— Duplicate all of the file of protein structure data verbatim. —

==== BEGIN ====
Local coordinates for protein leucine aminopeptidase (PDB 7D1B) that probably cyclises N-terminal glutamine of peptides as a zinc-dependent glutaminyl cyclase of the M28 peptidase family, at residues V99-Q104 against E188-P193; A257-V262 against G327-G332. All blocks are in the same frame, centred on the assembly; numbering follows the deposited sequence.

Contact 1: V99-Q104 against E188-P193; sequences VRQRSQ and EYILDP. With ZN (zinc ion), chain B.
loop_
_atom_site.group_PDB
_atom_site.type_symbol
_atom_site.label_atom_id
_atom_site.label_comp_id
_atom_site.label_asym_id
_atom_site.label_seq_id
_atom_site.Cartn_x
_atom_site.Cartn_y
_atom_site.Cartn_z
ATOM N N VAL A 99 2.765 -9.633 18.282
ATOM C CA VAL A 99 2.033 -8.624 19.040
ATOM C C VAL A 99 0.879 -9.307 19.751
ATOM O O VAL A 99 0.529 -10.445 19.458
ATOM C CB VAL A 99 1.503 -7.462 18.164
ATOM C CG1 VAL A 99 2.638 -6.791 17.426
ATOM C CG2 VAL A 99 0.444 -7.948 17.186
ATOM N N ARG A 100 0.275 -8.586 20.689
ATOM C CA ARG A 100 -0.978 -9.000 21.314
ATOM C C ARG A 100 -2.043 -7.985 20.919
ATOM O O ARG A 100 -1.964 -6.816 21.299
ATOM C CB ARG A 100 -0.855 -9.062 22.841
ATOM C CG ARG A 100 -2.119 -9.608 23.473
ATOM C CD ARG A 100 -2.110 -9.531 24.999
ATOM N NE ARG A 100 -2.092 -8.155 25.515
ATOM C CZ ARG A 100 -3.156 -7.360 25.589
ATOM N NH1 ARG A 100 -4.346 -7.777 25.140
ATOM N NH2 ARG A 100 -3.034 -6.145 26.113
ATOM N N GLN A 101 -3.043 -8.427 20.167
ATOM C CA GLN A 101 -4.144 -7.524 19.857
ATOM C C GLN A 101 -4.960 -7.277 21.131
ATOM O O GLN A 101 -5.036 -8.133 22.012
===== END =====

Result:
Local coordinates for protein leucine aminopeptidase (PDB 7D1B) that probably cyclises N-terminal glutamine of peptides as a zinc-dependent glutaminyl cyclase of the M28 peptidase family, at residues V99-Q104 against E188-P193; A257-V262 against G327-G332. All blocks are in the same frame, centred on the assembly; numbering follows the deposited sequence.

Contact 1: V99-Q104 against E188-P193; sequences VRQRSQ and EYILDP. With ZN (zinc ion), chain B.
loop_
_atom_site.group_PDB
_atom_site.type_symbol
_atom_site.label_atom_id
_atom_site.label_comp_id
_atom_site.label_asym_id
_atom_site.label_seq_id
_atom_site.Cartn_x
_atom_site.Cartn_y
_atom_site.Cartn_z
ATOM N N VAL A 99 2.765 -9.633 18.282
ATOM C CA VAL A 99 2.033 -8.624 19.040
ATOM C C VAL A 99 0.879 -9.307 19.751
ATOM O O VAL A 99 0.529 -10.445 19.458
ATOM C CB VAL A 99 1.503 -7.462 18.164
ATOM C CG1 VAL A 99 2.638 -6.791 17.426
ATOM C CG2 VAL A 99 0.444 -7.948 17.186
ATOM N N ARG A 100 0.275 -8.586 20.689
ATOM C CA ARG A 100 -0.978 -9.000 21.314
ATOM C C ARG A 100 -2.043 -7.985 20.919
ATOM O O ARG A 100 -1.964 -6.816 21.299
ATOM C CB ARG A 100 -0.855 -9.062 22.841
ATOM C CG ARG A 100 -2.119 -9.608 23.473
ATOM C CD ARG A 100 -2.110 -9.531 24.999
ATOM N NE ARG A 100 -2.092 -8.155 25.515
ATOM C CZ ARG A 100 -3.156 -7.360 25.589
ATOM N NH1 ARG A 100 -4.346 -7.777 25.140
ATOM N NH2 ARG A 100 -3.034 -6.145 26.113
ATOM N N GLN A 101 -3.043 -8.427 20.167
ATOM C CA GLN A 101 -4.144 -7.524 19.857
ATOM C C GLN A 101 -4.960 -7.277 21.131
ATOM O O GLN A 101 -5.036 -8.133 22.012